Growing Pomegranate Trees In Florida
First, a little about the pomegranate tree, also called Punica granatum. It is dense in nature and a deciduous plant that grows bushy, especially if not cared for properly. Training, as with everything in life, is best done when the tree is small - it can grow up to 20 feet tall - so read carefully and don't skip steps when it comes to the care of this tree. The best pomegranate fruits are produced in areas with cool winters and with hot, dry summers. Since they are hardier in the cold than typical citrus, in some cases they have been able to withstand temperatures as low as 10 degrees, it makes a great fruit tree to have in your backyard.
The appearance is easy to spot, with their flaming orange 1-1/2 inch to 2-1/2 inch diameter. The fruit itself is between 2 to 5 inches in diameter, has a smooth reddish skin and holds about 600-700 seeds. No wonder we get a bit messy when eating these red delights. The seeds themselves are surrounded by pulp, whose color varies from white to deep red. The red seeds are called arils and that is the portion of the fruit that is ripe for consumption. Typically, pomegranates in Northeast Florida will mature from July up to November. Heavy moist deep loam soils with a pH range of 5.5 to 7.0 will produce the best pomegranates, but they can be adapted to many types of soils, with the exception of alkaline soils. They are not best planted in sandy soil, as the tree will grow, but the fruit will be less plentiful.
For pomegranate trees, water requirements will need to be about 50 - 60 inches per year. If you are used to growing citrus, then they are similuar in rainfall requirements. It's important to irrigate your tree every 7 to 10 days when dry conditions exist. Remember, moist soil...so keep adequate moisture in the late summer to early fall - this will reduce the potential for fruit splitting.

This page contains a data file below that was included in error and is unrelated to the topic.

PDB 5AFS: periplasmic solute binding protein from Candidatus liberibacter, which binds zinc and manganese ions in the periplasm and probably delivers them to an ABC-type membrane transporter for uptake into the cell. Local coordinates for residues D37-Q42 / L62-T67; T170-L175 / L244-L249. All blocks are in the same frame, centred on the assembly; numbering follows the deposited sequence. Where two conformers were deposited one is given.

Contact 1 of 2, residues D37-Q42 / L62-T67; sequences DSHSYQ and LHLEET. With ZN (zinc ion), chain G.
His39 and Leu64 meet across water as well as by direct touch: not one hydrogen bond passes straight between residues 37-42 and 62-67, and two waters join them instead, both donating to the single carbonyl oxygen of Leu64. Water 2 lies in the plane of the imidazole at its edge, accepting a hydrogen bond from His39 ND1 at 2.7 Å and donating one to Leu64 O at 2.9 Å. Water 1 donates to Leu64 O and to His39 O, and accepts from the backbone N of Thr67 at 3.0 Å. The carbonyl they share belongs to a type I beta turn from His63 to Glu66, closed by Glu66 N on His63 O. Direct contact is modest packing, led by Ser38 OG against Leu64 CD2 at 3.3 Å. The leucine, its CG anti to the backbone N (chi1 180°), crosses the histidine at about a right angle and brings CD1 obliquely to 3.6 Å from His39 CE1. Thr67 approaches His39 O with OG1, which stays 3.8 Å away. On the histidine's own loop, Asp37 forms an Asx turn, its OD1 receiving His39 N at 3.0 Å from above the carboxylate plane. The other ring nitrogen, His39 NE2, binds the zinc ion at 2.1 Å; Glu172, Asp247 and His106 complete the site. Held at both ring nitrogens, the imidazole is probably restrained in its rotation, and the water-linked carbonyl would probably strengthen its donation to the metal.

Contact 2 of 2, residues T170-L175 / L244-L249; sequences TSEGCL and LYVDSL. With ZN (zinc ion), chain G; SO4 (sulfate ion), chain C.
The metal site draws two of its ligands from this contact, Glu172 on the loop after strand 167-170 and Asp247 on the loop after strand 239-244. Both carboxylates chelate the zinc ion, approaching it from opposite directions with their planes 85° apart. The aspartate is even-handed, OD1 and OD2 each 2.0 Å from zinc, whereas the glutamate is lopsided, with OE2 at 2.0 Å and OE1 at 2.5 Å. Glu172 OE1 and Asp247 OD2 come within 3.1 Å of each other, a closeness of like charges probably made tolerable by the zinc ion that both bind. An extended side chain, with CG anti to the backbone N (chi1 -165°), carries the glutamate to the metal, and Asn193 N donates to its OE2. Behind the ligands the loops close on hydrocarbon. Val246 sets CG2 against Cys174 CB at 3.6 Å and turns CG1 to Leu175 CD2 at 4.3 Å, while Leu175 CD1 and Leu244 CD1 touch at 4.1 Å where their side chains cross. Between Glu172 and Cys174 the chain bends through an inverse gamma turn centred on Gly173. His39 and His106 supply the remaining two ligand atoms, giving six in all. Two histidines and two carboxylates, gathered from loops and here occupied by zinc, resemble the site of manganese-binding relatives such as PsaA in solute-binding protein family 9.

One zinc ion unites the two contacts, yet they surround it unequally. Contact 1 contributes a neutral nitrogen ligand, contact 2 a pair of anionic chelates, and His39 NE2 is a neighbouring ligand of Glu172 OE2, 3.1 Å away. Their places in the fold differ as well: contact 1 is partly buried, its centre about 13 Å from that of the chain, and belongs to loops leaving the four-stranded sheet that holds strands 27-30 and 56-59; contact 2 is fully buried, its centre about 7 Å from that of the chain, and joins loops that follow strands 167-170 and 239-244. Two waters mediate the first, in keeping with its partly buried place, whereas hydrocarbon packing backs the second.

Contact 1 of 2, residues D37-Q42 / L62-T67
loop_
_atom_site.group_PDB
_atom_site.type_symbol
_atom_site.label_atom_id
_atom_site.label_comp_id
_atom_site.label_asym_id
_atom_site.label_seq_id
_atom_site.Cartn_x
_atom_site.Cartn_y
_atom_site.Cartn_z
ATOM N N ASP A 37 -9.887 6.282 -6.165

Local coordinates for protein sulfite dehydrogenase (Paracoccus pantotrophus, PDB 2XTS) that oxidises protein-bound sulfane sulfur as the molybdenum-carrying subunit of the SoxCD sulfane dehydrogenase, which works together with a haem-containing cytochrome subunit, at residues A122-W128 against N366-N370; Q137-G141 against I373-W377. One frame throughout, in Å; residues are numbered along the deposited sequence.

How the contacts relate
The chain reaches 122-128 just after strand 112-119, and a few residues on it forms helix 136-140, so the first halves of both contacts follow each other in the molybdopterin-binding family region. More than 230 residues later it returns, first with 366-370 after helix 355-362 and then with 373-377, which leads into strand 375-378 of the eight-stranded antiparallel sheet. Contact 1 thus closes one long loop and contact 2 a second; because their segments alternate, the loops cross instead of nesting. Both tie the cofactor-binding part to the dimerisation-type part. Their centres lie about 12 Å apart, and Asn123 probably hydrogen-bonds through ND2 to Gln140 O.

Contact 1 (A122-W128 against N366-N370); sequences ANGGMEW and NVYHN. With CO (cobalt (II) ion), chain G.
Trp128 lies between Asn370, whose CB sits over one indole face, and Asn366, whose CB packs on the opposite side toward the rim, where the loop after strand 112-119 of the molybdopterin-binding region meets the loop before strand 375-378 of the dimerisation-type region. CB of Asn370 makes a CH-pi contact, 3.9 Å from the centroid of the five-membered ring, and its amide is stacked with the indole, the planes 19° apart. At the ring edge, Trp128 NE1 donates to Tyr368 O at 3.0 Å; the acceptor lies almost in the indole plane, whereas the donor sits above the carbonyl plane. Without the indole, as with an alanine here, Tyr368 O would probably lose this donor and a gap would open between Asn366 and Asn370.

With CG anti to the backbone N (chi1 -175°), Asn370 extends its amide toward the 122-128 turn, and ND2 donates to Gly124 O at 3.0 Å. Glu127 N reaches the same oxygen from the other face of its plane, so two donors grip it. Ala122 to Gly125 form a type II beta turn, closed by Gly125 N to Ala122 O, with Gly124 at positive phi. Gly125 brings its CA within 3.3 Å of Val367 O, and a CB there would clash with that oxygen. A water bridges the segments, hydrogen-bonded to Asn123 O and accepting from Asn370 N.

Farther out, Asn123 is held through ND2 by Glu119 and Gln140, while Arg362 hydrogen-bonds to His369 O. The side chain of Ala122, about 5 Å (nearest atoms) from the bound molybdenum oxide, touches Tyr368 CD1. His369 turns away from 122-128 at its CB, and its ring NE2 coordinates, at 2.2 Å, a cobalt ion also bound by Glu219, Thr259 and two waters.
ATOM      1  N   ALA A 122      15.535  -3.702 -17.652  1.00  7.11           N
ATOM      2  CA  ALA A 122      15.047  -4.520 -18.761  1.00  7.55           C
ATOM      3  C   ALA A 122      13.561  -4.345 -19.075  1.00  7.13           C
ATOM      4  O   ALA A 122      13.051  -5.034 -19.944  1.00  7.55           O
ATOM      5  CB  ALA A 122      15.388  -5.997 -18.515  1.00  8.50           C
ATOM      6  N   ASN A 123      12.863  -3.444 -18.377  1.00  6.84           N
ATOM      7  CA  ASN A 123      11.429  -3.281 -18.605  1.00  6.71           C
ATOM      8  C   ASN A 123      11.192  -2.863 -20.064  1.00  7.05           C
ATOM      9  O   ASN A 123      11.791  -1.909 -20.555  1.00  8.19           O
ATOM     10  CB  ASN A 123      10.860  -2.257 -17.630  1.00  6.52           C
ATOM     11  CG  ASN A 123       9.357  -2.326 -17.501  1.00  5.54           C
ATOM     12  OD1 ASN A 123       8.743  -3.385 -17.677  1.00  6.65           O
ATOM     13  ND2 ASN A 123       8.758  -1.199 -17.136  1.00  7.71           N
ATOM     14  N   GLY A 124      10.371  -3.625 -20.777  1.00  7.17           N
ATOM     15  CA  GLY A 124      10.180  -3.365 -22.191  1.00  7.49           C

As with most plants, there are different requirements for young/mature trees. Young pomegranate trees should receive 2 to 2.5 pounds of 8-8-8 type fertilizer in both November and March. The mature tree requires 4.5 to 6.5 pounds of 8-8-8 or similar fertilizer within the same months as the young tree. You will notice if you over fertilize, or apply it late, three things tend to happen to the tree...the delay of fruit maturity, reduction in color and reduction in quality. Annual pruning, along with nice amounts of sunlight, will encourage good quality fruit production. You will want to remove dead or damaged branches during the late winter months...remember, this means pruning annually. If you remove sprouts and suckers as they appear, it will help the tree grow into more of a one-trunk tree. This should be taken into account more for a young tree, but also for mature trees.
A few things you might notice as the tree grows and that is severe fruit drop. I am referring to the juvenile stages of the pomegranate tree, normally between 3 to 5 years old. This is not uncommon but you can help this by not over fertilizing and keeping the irrigation within suggested limits.
If you live in Florida then you know about the destructive diseases that can hit a tree hard, leaf blotch or even fruit spots. You will notice the leaves include small circular dark (reddish-brown to black) areas, 1/4 inch diameter. The infected leaves become pale green and start to fall prematurely. You can neutralize this effect by using a copper fungicide spray - hit your tree about 3 times a year and that should do it. There are the occasional scale mites, but they normally do little damage and are controlled by an application of an oil spray during the winter You should do this when there are no leaves on the plant.
Growing a pomegranate tree, like any other tree, is not an autopilot or set-it-and-forget-it-task. Experienced growers know it takes work and love. My suggestion is always have an action plan for any major planting, especially a tree. It's fun to even take pictures and document what you did. But the true delight comes in enjoying the results of your devotion and enjoying the fruit of your labor.
Please scroll down to leave a comment below...
Contact the AuthorNeville Vadnais
Neville Vadnais's web site
This article has been viewed 1371 time(s).
Be featured on our site and connect with other Christ-centered entrepreneurs.
Click here for details.